Now online in full, for the first time: my 2011 comedy documentary Video-8. It’s the hilarious story of me and my old schoolmates reuniting to watch a terrible, terrible feature film we made when we were fifteen.
The full director’s journal I kept during the making of Dark Side of the Earth in 1995-96 can be read online, complete with irrevent present-day annotations, at www.darksideoftheearth.com/original
Yesterday I met up with most of the guys from the Dark Side reunion again, to watch all the other films we made in our teens. Nearly five hours of surreal, puerile comedy that wouldn’t make sense to anyone else and barely makes sense to us. I also showed them the finished Video-8 documentary (you can see the trailer on the video page) . I’ve shown it to a few other people as well and it’s gone down quite well. I may well enter it into some festivals.
A few months back on this blog I mentioned that I was looking to buy a new camera and disucssed some of the issues I was weighing up. Well, last week I finally threw my hat in the ring that is the DSLR revolution, about two years late, but, like I keep saying, I’m old now and I can’t be expected to keep up with you young ‘uns any more. I purchased a Canon 600D (or Rebel T3i as it’s known Stateside) and various accessories including a Proaim shoulder rig with follow focus and all the gubbins. I’ve played around with it a bit, but I’ll wait until I’ve shot something proper with it before I give you my thoughts on it.
Yesterday’s Dark Side ’96 reunion was a lot of fun. Six of the eight cast came along: Matt Hodges (known to some as the frontman of defunct West Midlands punk outfit King Monkey), Chris Jenkins (known to fewer as “Jenkins” from The Beacon), Dave Abbott, Gaz Parkin, Si Timbrell and of course my humble self. Sadly we had been unable to get hold of Conrad Allen or lead actor Lee Richardson. But we were joined by a very special extra guest whose identity I shall not reveal. Camera duties fell to my good friend Rick Goldsmith, while Ian Preece did sound work in more ways than one.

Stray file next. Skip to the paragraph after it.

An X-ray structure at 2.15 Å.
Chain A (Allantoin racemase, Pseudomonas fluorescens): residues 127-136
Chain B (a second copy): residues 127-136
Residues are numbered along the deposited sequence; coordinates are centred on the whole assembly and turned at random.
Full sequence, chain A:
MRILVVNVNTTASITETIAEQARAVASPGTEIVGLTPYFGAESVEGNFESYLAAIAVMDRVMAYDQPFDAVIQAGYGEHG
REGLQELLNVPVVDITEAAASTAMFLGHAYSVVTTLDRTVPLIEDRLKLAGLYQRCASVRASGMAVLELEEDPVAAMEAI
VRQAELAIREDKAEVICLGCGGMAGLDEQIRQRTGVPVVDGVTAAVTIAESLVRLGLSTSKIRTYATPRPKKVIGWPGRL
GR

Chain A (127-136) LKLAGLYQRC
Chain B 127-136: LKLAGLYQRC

It was a lovely day and once again it hit me how completely we failed to appreciate the beauty of Malvern when we were growing up there; it’s only when we visit it now that we realise how lucky we were. Chris was particularly lucky, having a huge dell for a back garden – and it was this garden that drew us to film there back in the day, and indeed back in the yesterday.
Just like back in the mists of time, burning things featured high on the agenda, and many cans of WD40 were cast into the flames. But the makers of this flammable product seemed to have wised up to its explosive capabilities and redesigned their cans so they just leak a massive jet of flame instead of blowing up when heated, so Gaz bravely went back to the fire and inserted my Nivea For Men deodorant, which promptly gave us a proper explosion. (Don’t try this at home. We tried it at home and it worked out totally fine, but you might be an idiot.)
I was relieved to find that it wasn’t just me that remembered things about the shooting. I was interested to hear the responses people gave when I asked them why they took part in the film – some of which were quite amusing.
Although things seemed quite tight time-wise, and we did go past the planned wrap time of 6pm, we got it all done and everyone got to leave at a reasonable hour.
While I’ve been writing this entry, Gaz called to tell me – sod’s law – he’d just bumped into Lee. Apparently his phone had been in for repair and he was gutted to discover he had missed the reunion.
This coming Sunday is the 15th anniversary of production wrapping on the original amateur version of Dark Side of the Earth. To celebrate, I’ll be reuniting with many of the cast in Malvern Wells, where much of it was shot. As is always the case with shoots, however simple they might seem, complications arise. In this case we’re under a little time pressure because the cameraman isn’t available in the morning, and the cast all have to travel back to other corners of the country in the evening for work the following day. Can we get it all done? Will anyone be able to remember anything? And how will we get around the absence of lead actor Lee Richardson? Watch this space.